Furthermore, the team's four-man starting rotation in the playoffs will be able to match up with any squad they face. With CC Sabathia as the ace, followed Hiroki Kuroda, Andy Pettitte and either Ivan Nova or Freddy Garcia at the back end, opponents are going to have to earn their victories against the Yankees come October.
In relief, a combination of Phil Hughes, David Robertson and Rafael Soriano will most likely prove to be the most lethal bullpen in the playoffs.
In short, the Yankees' starters will only be relied upon for six quality innings before handing it over to the best bullpen in the game so far this season. Pitching normally determines a team's playoff success, and the New York Yankees are more than capable of out-pitching any team they face.
New York Yankees backup third basemen Eric Chavez.
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Not only do the New York Yankees lead the league with 199 home runs, but their entire lineup possesses the ability to produce instant offense.
To that point, in 34 games with the Bombers, Ichiro Suzuki, the team's No. 9 hitter, is batting .287 with 14 RBI.
Furthermore, the bench has stepped up in a big way to offset the injuries that the team has incurred throughout the season.
Since Alex Rodriguez broke his wrist, Yankees third basemen have been hitting almost .370 while slugging .713. In the outfield, Andruw Jones and Raul Ibanez have combined for 28 home runs while platooning left field and designated hitter duties.
Needless to say, there has been some unprecedented production from some unlikely candidates on this roster.
Overall, the Yankees have varying degrees of speed, power and versatile hitters scattered throughout the lineup. With that, these veteran hitters have the ability to work pitch counts and get to the opposition's bullpen early on.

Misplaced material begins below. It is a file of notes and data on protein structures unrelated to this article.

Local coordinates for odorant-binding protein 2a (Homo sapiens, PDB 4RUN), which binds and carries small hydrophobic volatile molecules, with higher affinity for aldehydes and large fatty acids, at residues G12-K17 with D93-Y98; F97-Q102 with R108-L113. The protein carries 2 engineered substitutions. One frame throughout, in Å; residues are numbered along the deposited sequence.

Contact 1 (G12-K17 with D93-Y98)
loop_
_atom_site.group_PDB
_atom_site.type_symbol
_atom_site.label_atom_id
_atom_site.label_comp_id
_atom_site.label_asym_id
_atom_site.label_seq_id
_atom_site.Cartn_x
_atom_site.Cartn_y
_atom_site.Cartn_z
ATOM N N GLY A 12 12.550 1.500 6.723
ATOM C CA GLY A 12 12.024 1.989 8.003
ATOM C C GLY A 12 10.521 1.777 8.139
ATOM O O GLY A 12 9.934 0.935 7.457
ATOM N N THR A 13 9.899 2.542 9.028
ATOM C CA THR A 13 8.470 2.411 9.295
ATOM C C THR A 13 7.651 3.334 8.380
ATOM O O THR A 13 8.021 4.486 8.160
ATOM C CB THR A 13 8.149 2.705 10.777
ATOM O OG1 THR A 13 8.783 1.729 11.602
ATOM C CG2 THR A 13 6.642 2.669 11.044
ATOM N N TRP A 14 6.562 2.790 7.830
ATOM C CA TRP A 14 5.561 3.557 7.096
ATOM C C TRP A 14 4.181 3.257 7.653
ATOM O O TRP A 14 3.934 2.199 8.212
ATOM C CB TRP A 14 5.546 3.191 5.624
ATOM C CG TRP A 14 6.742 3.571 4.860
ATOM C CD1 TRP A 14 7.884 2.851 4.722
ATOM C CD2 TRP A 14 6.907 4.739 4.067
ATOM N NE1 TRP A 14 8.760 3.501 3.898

This offense can attack in so many different ways that it may prove to be nearly impossible to hold in check for an entire five- or seven-game series.
New York Yankees shortstop Derek Jeter.
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Pitching and defense win games in the playoffs.
Obviously, home runs are great, and scoring runs is important. However, with the low-scoring playoff games that we have been accustomed to watching over the past decade, it has become more essential to prevent runs than to produce them.
The New York Yankees not only have the pitching staff to hold down elite offenses, but they have the second-lowest total errors in baseball.
With a fielding percentage of .988, the Bombers are not going to beat themselves in October. This team has speedy outfielders to go along with several Gold Glove-caliber infielders. Opponents are going to have to hit the ball hard off of some good pitchers in order to compete with the Yankees.
The New York Yankees have their problems, just like every other team. The roster is a bit on the older side, the offense tends to be a little home-run heavy and the bullpen lacks big-game experience.
However, this is a complete team. If everyone plays to their potential, the Yankees will be nearly unstoppable come playoff time.